from The Webster Weekly Times, Saturday Oct. 26, 1861 (Volume III # 33), 

Blundering Engagement
by J. A. Spaulding, Editor

A repetition of the Bull Run affair, on a smaller scale, was enacted on the Virginia side of the Potomac on Monday.  The engagement was at a place known as Ball’s Bluff, between 1800 Federal and  6000 rebel troops.  The affair resulted in a repulse of our men, who retreated to the river, into which they plunged and were drowned, while others succeeded in crossing in safety, and others still were shot or taken prisoner.

Our loss, in killed, wounded, drowned and prisoners, is little short of 500.  the troops were nearly all Massachusetts and Pennsylvania men, and a large portion of our Worcester County 15th were among the combatants.  The Oxford company were in, and lost their second Lieutenant, B. B. Vassal.  We judge from reports that the Webster company were not in the engagement.  A complete list of the killed, wounded and missing will doubtless bring grief to many hearts in this County.

The easiest name that can be given to the affair is that of a miserable blunder.  The bringing of 1800 men to confront three or four times their number, with no reserve to support, no provisions for a repulse, and a deep and impassible river close in their rear, is but a poor display of the “science of war.”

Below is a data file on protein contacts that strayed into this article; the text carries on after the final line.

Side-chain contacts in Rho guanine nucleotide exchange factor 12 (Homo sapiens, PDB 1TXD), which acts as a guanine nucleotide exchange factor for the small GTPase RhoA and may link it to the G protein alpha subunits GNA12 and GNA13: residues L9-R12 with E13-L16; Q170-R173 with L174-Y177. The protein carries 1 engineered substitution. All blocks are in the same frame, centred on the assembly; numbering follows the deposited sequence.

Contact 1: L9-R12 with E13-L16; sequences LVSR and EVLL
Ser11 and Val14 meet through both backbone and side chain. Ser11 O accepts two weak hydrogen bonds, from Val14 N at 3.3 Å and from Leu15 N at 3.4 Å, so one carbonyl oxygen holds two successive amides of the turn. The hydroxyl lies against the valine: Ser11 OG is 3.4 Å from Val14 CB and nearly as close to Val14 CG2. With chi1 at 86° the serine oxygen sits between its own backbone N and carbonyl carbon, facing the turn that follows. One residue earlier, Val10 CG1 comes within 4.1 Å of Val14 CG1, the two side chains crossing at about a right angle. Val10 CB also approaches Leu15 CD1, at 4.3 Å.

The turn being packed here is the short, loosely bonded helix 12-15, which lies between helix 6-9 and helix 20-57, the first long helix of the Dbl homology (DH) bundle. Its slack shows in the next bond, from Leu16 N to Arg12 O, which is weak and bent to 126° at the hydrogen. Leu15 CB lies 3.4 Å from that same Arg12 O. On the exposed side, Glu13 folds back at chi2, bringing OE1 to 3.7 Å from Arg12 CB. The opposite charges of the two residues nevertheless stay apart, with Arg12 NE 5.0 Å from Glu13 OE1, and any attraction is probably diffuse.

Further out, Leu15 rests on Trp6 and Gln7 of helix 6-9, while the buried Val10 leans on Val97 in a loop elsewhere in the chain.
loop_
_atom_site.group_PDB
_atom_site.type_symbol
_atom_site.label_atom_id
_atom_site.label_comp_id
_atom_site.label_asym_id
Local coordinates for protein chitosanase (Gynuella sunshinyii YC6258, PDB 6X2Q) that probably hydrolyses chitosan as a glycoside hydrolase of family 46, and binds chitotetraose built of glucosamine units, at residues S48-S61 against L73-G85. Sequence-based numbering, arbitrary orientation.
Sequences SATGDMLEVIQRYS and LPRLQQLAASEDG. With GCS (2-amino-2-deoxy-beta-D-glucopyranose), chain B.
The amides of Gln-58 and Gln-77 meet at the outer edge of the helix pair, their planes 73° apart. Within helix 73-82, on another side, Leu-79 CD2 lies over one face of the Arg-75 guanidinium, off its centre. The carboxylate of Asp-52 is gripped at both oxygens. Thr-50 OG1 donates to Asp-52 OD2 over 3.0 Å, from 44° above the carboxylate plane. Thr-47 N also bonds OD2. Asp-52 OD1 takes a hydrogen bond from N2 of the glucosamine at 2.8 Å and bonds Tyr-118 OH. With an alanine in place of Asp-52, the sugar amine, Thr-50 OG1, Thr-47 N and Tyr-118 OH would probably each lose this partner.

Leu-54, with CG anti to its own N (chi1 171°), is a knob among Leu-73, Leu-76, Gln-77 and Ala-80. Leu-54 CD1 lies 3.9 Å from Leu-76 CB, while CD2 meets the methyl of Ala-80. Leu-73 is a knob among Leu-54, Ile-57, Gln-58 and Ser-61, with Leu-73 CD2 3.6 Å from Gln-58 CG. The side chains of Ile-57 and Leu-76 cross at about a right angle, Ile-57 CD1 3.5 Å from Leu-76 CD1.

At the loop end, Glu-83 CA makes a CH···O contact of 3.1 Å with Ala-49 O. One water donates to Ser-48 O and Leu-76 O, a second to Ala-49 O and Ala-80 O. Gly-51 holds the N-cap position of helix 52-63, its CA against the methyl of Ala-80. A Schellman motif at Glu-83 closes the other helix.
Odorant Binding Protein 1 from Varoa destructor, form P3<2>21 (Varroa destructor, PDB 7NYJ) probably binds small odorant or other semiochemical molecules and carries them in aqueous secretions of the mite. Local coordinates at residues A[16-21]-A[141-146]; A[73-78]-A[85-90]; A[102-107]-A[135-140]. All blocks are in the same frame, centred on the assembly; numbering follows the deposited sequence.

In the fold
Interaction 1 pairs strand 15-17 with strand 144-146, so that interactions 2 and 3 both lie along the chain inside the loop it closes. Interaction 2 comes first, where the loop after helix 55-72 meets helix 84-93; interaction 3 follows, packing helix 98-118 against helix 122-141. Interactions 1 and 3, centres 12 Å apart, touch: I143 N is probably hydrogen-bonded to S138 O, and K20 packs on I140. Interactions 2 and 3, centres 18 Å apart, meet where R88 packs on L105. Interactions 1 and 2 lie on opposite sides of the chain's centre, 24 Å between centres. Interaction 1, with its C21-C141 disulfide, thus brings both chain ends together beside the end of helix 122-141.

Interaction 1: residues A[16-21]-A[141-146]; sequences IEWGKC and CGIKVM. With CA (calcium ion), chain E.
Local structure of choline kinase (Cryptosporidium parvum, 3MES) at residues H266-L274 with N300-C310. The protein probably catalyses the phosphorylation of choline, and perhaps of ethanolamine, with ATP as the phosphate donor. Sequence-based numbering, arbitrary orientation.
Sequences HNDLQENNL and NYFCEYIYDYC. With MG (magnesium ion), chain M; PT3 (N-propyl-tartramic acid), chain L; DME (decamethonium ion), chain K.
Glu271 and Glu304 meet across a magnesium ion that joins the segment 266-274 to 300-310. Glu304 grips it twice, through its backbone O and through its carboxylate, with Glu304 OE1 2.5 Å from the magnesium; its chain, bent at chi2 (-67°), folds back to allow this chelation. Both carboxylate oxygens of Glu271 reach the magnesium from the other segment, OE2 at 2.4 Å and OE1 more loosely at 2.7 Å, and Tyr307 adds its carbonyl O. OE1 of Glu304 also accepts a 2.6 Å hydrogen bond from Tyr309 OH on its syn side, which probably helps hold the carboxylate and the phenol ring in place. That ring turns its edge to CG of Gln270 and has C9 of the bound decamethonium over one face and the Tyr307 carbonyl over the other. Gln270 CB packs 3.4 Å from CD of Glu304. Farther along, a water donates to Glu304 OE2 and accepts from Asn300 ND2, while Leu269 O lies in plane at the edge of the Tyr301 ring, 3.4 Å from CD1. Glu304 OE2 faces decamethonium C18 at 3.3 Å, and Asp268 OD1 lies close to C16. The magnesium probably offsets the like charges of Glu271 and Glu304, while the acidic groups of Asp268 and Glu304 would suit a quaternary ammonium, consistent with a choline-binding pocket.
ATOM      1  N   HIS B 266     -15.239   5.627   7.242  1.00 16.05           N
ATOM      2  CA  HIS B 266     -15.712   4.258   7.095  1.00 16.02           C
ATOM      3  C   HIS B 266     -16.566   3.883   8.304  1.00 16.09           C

P. S.  The latest reports at hand indicate that the Webster company, Co.. I. were in the above named fight and the name of “Augustus Remick  wounded in the breast,” is given.


For the Soldiers

A gentleman connected with the Baptist society of this town, recently proposed to furnish yarn for fifty pairs of woolen socks for our soldiers in the Fifteenth Regiment, if ladies could be found to knit them.  The conditions were accepted, the yarn furnished, and we think the socks are now nearly all finished.  It has been suggested that as fifty pairs would supply but half of our men, an effort should be made to double the number.  Have we not some patriotic individual who will make an offer similar to the one made by the person referred to above? 

We doubt not that if the yarn were forthcoming, our patriotic female friends would be ready to transform sundry skeins into the requisite fifty pairs of comfortable and comely  socks for the fifty men of the Slater Guards who must needs be omitted in the supply of from the fifty pairs already provided.  The ladies of Webster have evinced a commendable regard for the necessities of the sick or wounded at the government hospitals; their disinterested benevolence has manifested itself in acts of charity for those whose welfare others should have a special regard and whenever an appeal is made in behalf of our own volunteers, those who have mothers and sisters, or other dear friends to think of them here, we know those who have been ready to administer to the necessities of strangers will be eager to respond to the call of those who have gone from our very midst.


15th Massachusetts VI